Karoly, a working-class auto mechanic who seems somewhat out of place in this group dominated by university students, ventures, “If you want my opinion, Janos, this plan seems too complicated: multiple decoy teams and ambush teams; timing for all four teams that must be just right; relying on the Soviet tanks to take the bait and chase our decoys; our ambush teams having to ensure they are in just the right position to engage the tanks. Too many things can go wrong. I say let’s forget convoluted plans and just go at the tanks and blow them up!”


“The final plan I am considering,” you explain, “is to enlist the cover of darkness as our ally tonight by launching a mass night attack against the tanks using all of our fighters. This will allow us to get close to the tanks before the crews can see us. Six fighters armed with submachine guns, DP light machine guns and 98K rifles will swarm around each tank, firing rapidly to keep the crews buttoned up and distracted, which will enable our Molotov cocktail throwers and their armed assistants to get close enough to the rear of the tanks to toss the gasoline bombs at the engine compartments. Once the Molotov cocktails have exploded, we will quickly withdraw and return to our rendezvous here.”

Somewhat encouraged that the university students in the group did not mock his earlier comments, Karoly speaks up again. “I think this is the best of all three plans. It seems the simplest and the easiest to organize. Just wait for darkness and go at them with all we’ve got. Rush them while they can’t see us coming and blow them up!”

Bela, however, has a different opinion. “Karoly,” he says, “conducting a successful night attack is one of the most difficult operations that can be undertaken, even for a trained military force. Except for me, no one in this group has any military experience at all. Although darkness will obscure us from the Russians’ sight, it will cause confusion for the attackers as well. We will have a hard enough time accurately aiming our weapons and gasoline bombs in the daylight, let alone at night when we can’t see the enemy. I’m afraid that if we follow this course of action, we’ll spend most of our time shooting each other. In my opinion, a mass night attack is a potential disaster.”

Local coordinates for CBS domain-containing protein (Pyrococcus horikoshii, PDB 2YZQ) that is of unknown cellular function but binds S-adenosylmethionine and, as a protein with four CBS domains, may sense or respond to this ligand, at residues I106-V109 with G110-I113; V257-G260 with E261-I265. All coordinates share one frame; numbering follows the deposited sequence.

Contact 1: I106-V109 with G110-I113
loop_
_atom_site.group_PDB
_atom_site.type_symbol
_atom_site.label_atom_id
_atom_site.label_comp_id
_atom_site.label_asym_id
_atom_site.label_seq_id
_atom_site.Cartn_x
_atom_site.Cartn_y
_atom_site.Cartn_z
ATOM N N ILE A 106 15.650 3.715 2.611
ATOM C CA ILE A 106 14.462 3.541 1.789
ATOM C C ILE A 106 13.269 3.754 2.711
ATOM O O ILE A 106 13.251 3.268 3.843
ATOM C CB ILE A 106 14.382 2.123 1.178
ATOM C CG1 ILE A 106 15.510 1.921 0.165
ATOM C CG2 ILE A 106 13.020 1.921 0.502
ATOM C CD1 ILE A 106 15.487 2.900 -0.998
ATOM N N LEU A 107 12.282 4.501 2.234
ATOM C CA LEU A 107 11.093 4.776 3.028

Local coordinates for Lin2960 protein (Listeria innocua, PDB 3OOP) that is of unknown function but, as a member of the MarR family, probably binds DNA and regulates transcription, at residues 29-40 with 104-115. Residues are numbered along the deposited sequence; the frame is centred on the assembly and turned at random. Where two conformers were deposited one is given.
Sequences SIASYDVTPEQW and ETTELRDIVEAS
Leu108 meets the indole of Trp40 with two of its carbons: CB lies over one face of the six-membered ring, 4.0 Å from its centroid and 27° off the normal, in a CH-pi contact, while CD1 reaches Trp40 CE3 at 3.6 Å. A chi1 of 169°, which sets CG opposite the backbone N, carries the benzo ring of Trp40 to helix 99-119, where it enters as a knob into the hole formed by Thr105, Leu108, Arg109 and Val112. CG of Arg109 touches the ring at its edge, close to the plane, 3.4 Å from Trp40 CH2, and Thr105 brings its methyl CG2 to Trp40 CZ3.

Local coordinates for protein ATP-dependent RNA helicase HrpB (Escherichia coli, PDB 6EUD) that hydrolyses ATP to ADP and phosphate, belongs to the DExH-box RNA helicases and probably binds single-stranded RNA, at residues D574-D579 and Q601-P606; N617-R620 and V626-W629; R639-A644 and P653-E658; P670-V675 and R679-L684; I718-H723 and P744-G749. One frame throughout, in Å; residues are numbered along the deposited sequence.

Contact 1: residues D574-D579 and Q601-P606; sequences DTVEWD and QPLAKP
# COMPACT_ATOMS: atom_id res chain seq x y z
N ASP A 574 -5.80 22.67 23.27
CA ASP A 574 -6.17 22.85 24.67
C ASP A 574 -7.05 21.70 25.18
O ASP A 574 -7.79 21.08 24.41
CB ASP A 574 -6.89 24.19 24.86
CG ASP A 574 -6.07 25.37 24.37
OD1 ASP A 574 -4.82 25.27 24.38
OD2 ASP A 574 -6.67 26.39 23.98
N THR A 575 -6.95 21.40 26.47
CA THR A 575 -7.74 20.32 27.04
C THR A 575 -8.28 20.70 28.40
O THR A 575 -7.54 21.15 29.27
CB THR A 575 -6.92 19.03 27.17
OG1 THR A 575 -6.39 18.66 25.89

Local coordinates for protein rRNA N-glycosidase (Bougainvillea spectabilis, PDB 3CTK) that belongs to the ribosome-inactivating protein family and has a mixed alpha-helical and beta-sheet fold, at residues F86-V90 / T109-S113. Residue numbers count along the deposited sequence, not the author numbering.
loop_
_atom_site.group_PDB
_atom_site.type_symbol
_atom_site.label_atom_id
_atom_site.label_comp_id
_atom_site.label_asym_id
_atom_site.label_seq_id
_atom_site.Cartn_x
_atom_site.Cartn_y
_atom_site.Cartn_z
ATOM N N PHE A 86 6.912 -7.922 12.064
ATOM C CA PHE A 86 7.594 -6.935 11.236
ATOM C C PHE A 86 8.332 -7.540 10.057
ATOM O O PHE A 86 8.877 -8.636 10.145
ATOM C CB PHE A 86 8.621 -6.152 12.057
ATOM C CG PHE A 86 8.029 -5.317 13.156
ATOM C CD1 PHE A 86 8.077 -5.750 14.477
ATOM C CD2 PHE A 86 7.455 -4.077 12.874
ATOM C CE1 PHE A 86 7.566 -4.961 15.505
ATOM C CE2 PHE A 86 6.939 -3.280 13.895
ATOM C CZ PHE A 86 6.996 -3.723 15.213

The whole warehouse suddenly erupts in a babble of voices as each fighter tries to get in the last word. After a few moments of this bedlam, you step forward and silence everyone by shouting, “Stop it!” As the racket dies down and all eyes turn to you, you calmly tell the group, “As your leader, I will make the final decision as to what course of action we’ll use for our attack. Within the hour I will tell you which plan we will use. In the meantime, continue to familiarize yourselves with your weapons, ensuring you know how to load, fire and reload them. Bela, as a trained soldier, you can help with this. Now, everyone get yourselves mentally prepared for the great task at hand.”

Once you are alone with your thoughts, you consider the group’s comments about your proposed courses of action. You know what must be done, but how will you accomplish it?

What is your decision, group leader Szabo?

Click here to download the pdf of CDG #52, "Hungarian Freedom Fighters, 1956." Submit your answer and you might win a prize from Armchair General®.

Command Decision Game #52, "Hungarian Freedom Fighters, 1956," written by Andrew H. Hershey, appears in the September 2012 edition of Armchair General® magazine, where you’ll also find additional interactive articles based on Revolutionary War riflemen, 1777, and Russia vs. Germany, 1914. On newsstands now.

Find earlier Command Decision Games by clicking here.

About the Author
Andrew H. Hershey holds a doctorate in medieval history from the University of London. He contributes to the “USMC Gazette” and is a four-time winner of its Tactical Decision Game design contests. He also designs World War II tactical-level wargames for Heat of Battle and Le Franc Tireur.